The Real Housewives of D.C. is the Bravo serial’s fifth incarnation, and its first set in a place where same-sex marriage is legal. New York, Atlanta, and New Jersey don’t permit gay marriage, and residents of California’s Orange County had but a few months to get gay married; if they didn’t, they already missed out. And while the show has always played fast and loose with the definition of “housewife” (see: New York‘s Bethenny, who started the series without even a boyfriend), we finally had an opportunity for Bravo — which makes no secret of its catering to the gays — to line up a lesbian pair of housewives.
They didn’t take the bait.
Instead we’ve got four married straight gals (Mary Schmidt Amons, Catherine Ommanney, Stacie Scott Turner, Michaele Salahi … yes, her) and one divorced straight gal (Lynda Erkiletian). And in a city where forty percent of residents are white, producers opted to cast 80 percent of it as such.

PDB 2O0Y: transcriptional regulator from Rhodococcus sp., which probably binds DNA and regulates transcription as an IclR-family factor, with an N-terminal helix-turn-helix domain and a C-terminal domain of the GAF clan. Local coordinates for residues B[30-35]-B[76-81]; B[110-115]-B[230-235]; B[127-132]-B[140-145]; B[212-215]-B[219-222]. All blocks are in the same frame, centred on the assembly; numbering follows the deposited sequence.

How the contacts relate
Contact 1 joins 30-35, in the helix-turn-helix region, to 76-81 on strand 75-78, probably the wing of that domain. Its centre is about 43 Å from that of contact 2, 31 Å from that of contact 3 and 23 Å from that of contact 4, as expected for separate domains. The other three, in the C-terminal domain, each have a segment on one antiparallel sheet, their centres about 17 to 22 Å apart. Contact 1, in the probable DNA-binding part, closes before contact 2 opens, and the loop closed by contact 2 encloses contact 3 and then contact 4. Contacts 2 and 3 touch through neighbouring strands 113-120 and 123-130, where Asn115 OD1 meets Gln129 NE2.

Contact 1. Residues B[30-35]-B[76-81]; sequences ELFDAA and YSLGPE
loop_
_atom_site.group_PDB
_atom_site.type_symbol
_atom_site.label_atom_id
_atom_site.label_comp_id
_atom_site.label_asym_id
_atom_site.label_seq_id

Not that Bravo or the series’ producers (D.C. is manufactured by Half Yard Productions) have ever claimed to offer authentic representations of the places these women live. Which means our interest in seeing a married lesbian housewife has little to do with “what’s right” and almost everything to do with “what’s interesting.” Casting a wealthy, sapphic social butterfly in the nation’s capital doesn’t mean the show has to zero in on the gay marriage debate, but if previous seasons are any indication, Housewives flourishes when cast members don’t see eye-to-eye.
Bravo asks us to Watch What Happens. For now, we’ll just have to Imagine What Could’ve Happened.